Table 3. Leaf starch content in fully expanded leaves and invertase activity of partially expanded leaves from normal and his mutant [F.sub.1] progeny from the cross of Ex139 x C2-4.
Number of Phenotype progeny Starch Invertase units [g.sup.-1] no. g [kg.sup.-1] protein Normal 10 4.8 62.1 hls 5 14.4 79.3 Significance of t-test (**) (**)
(*), (**) means significantly different at P = 0.05 and P = 0.01, respectively.
Enzymes of the Pathways of Starch Degradation and Carbohydrate Metabolism
Electron micrographs showed the accumulation of starch in the palisade layer of the hls phenotype as the leaves matured (McKersie et al., 1992). These observations suggested that the accumulation of starch in the source leaves was due to a restriction at some point along the path between photosynthesis in the source leaf and starch accumulation in the root. No morphological differences were observed previously in the phloem (McKersie et al., 1992) suggesting that long distance transport was not disrupted. Therefore, our hypothesis was that the restriction in carbohydrate translocation from the source leaf was due to a change in the activity of one or more carbohydrate metabolizing enzyme(s). Transitory starch in the source leaf is degraded by starch degrading enzymes including amylase and starch phosphorylase. No difference was detected between the mutant and normal leaves for activity of either of these enzymes (Table 4). Native PAGE followed by activity staining for these two enzymes also did not show any distinction between the two phenotypes (data not shown).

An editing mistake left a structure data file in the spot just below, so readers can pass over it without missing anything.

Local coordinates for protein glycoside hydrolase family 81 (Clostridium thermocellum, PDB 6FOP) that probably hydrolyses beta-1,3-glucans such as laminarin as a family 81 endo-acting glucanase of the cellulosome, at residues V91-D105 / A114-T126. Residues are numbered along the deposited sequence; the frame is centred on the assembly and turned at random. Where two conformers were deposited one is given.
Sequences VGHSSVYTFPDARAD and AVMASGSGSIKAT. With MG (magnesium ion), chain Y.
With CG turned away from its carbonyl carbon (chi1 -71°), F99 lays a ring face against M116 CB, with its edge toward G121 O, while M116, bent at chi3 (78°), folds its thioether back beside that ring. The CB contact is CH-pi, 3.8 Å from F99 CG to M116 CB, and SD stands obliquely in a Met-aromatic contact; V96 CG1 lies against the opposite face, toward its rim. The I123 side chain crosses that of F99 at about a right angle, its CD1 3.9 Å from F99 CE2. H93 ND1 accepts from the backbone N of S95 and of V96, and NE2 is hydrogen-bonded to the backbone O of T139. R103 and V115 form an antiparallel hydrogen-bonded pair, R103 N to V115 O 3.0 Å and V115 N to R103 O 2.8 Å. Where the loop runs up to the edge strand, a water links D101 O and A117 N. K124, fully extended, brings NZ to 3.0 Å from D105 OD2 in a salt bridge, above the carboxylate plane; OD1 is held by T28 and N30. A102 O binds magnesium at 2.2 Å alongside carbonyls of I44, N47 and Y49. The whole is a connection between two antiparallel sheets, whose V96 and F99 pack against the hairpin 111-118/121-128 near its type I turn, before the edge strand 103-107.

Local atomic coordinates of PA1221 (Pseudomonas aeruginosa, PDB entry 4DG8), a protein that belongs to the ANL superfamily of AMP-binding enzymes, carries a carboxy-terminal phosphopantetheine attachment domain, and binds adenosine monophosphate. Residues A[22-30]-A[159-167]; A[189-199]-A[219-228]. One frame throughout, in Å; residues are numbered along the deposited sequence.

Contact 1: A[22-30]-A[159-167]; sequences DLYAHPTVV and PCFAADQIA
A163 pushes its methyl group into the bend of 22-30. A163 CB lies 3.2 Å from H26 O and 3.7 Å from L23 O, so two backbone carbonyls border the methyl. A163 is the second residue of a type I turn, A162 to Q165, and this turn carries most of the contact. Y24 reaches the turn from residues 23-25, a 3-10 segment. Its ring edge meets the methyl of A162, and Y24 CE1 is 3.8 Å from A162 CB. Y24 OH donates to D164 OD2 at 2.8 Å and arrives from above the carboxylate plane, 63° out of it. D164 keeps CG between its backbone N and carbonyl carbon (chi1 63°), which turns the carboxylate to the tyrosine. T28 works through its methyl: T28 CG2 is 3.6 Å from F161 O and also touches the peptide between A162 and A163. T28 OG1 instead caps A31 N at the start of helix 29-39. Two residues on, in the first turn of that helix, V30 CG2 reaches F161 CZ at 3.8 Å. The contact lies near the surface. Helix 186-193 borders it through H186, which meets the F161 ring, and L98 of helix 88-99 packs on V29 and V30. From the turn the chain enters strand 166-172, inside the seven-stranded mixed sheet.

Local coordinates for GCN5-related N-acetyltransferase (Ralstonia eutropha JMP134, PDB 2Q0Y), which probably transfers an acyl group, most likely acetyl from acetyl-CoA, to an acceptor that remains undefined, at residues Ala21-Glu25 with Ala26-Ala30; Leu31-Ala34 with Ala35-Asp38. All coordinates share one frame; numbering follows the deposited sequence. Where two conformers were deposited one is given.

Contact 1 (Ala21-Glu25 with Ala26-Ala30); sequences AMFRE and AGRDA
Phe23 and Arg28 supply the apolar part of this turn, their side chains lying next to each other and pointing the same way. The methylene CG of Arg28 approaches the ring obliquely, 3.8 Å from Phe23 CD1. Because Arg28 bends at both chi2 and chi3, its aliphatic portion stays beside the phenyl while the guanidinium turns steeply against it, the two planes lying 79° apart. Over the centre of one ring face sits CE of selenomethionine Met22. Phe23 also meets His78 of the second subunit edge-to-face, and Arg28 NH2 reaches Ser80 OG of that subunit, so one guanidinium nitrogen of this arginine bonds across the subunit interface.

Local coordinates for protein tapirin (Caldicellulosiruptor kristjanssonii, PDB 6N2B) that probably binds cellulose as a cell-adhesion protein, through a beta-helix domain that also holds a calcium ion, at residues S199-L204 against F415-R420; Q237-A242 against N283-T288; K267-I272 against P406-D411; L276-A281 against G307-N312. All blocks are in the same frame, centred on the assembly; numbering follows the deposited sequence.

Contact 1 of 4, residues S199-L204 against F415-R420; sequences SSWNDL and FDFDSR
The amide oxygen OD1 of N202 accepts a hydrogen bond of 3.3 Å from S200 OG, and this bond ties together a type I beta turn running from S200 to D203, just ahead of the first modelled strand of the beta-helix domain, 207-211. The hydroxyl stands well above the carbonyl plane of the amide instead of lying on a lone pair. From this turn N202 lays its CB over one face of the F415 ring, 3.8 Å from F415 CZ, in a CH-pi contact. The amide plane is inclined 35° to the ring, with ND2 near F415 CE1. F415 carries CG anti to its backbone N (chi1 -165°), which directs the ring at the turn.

Table 4. Activities of starch-degrading, glycolytic and sucrose-synthesizing enzymes in total leaf extracts from the hls genotype Ex139 and the normal genotype C2-4 of alfalfa.